How the Allagash Changed My Life

My first trip on the Allagash Wilderness Waterway was so powerful that I can say without question that it changed the course of my life forever. I was 23 years old.  Having grown up in a beach town in Southern California, I was athletic (a surfer), but certainly not skilled in canoeing, camping, or fly fishing. I was a novice, but I had a great teacher and I possessed an adventurous spirit.

My first trip down the Allagash started at Telos Landing and ended in the Town of Allagash. It was mid-May a little before the hatch. In all, the trip comprised 10 magnificent days of scenic beauty, quiet reflection, and a fair share of giggles and fun.

Because I was handy in the kitchen, I was tasked with packing all of the food. It’s a miracle to me today that I was able to manage this without failing entirely. I still remember the aroma of homemade granola wafting from our apartment, and the piles of zip-lock bags and menus.

Luckily there were only three of us on the trip: me, Andrew Weegar (my boyfriend at the time), and our springer spaniel Emily.  Andrew was quite adept at foraging, so I recall that we foraged for fresh water clams, fiddleheads, cattails and trout to supplement my food packing shortcomings.

The memories of my experience are sharpened by the fact that Andrew is no longer with us here on earth (he died years later in a tragic accident on his farm in Fayette).  So, recalling my trip with him on the Allagash (we paddled many more rivers after that one) is tinged with more than a little sadness over his untimely death.

Nevertheless, some of the memories are so powerful that they have stayed with me for life:

  • Getting up at 3 AM to paddle across Eagle Lake in the moonlight, because the winds were so high during the day that we couldn’t get safely across the lake.
  • Hearing my first ever loon call. The call of the loon was the most haunting birdcall I had ever heard. I still remember sitting on the shores of the Allagash on a soft bed of pine needles and listening in amazement to those deep calls.
  • Catching a Brook Trout on a fly. That was pure magic. The beauty of an eastern brook trout cannot be understated.
  • Swimming/bathing in the river. At that time of year the Allagash is downright frigid, but I still remember the feeling of exhilaration of those afternoon swims and the reward of a warm, campfire and sleeping bag.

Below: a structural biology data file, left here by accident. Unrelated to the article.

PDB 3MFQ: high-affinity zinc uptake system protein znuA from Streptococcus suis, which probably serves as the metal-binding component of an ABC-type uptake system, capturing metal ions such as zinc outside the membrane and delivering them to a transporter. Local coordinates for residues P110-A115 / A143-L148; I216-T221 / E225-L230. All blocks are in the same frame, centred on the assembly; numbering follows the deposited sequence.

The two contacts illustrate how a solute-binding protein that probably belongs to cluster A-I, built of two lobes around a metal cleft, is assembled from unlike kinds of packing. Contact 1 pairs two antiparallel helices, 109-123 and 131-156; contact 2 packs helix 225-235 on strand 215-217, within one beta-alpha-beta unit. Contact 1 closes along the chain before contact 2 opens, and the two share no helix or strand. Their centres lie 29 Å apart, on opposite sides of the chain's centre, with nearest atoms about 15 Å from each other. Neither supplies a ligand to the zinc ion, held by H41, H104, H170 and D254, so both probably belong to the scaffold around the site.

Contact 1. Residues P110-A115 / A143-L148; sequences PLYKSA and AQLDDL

• Pulling into the Town of Allagash Village. After being in the wilderness for 10 days, the return to civilization was disquieting. I will never forget walking into the small supermarket and beholding – with some shock – the excess of bright fruits and vegetables from around the country. What a contrast from the brown grasses and dull hues along the river.
  • Looking into a mirror. Ten days of not reflecting on one’s own physical identity was healthy for a young woman in her early 20s. My pure focus had been on my relationship with the natural world, the teamwork of paddling with my partner, and our travels along one of America’s most beautiful and special rivers.  We read William O. Douglas, Henry David Thoreau, and Euell Gibbons along the way.

Looking back, I can see that travelling on the Allagash and other great Maine rivers, hiking its mountains, becoming a raft guide and taking on the big waters of the Kennebec and the Dead rivers, learning to winter camp…these were the skills that transformed me from a sun-tanned western girl into a woman who would never leave the state of Maine.  Next year will mark 30 years since I arrived here in Maine.  I have never regretted my decision to live here and my attempts to be a contributing member of the state.  The Allagash River and Maine’s abundant natural wonders are my case for staying.

If you ever have the chance to paddle the Allagash, do it.  There is no better place to be on earth.

Betta Stothart is a writer and editor living in Falmouth, Maine. She is also on the board of the Allagash Wilderness Waterway.